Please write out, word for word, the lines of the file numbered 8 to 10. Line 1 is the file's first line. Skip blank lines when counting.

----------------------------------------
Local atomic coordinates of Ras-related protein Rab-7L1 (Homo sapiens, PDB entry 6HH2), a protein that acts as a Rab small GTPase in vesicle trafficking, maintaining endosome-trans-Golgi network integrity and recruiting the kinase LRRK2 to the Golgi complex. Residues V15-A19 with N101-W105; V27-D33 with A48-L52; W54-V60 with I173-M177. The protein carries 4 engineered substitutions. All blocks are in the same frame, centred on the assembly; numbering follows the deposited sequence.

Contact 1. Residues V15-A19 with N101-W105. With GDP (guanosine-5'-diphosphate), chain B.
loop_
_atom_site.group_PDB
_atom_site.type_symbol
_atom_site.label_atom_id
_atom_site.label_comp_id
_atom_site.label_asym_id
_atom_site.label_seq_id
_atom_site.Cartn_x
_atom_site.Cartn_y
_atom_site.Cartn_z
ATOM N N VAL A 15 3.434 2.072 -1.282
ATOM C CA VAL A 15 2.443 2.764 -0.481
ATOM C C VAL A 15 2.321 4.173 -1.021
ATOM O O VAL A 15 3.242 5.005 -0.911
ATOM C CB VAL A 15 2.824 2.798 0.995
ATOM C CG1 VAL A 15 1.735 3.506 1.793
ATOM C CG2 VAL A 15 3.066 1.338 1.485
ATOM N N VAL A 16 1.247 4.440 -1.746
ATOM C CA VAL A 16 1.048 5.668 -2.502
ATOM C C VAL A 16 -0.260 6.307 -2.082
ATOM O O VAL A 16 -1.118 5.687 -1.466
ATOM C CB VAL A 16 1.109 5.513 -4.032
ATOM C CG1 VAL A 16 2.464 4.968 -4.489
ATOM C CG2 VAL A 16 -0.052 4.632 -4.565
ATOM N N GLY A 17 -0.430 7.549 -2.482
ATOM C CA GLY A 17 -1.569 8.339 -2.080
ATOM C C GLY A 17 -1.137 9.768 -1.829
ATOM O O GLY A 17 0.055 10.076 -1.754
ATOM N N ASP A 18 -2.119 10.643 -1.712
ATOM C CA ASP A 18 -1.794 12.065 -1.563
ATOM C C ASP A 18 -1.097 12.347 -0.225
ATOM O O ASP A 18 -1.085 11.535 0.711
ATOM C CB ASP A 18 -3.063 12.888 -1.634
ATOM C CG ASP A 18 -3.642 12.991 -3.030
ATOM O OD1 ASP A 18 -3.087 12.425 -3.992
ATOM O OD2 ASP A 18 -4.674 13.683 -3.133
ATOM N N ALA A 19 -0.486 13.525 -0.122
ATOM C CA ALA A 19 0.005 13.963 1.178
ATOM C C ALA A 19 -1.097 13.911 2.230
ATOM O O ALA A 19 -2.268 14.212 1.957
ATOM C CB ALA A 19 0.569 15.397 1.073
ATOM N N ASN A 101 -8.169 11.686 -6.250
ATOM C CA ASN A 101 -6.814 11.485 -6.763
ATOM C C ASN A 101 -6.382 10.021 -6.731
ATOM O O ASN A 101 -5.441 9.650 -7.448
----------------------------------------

_atom_site.label_asym_id
_atom_site.label_seq_id
_atom_site.Cartn_x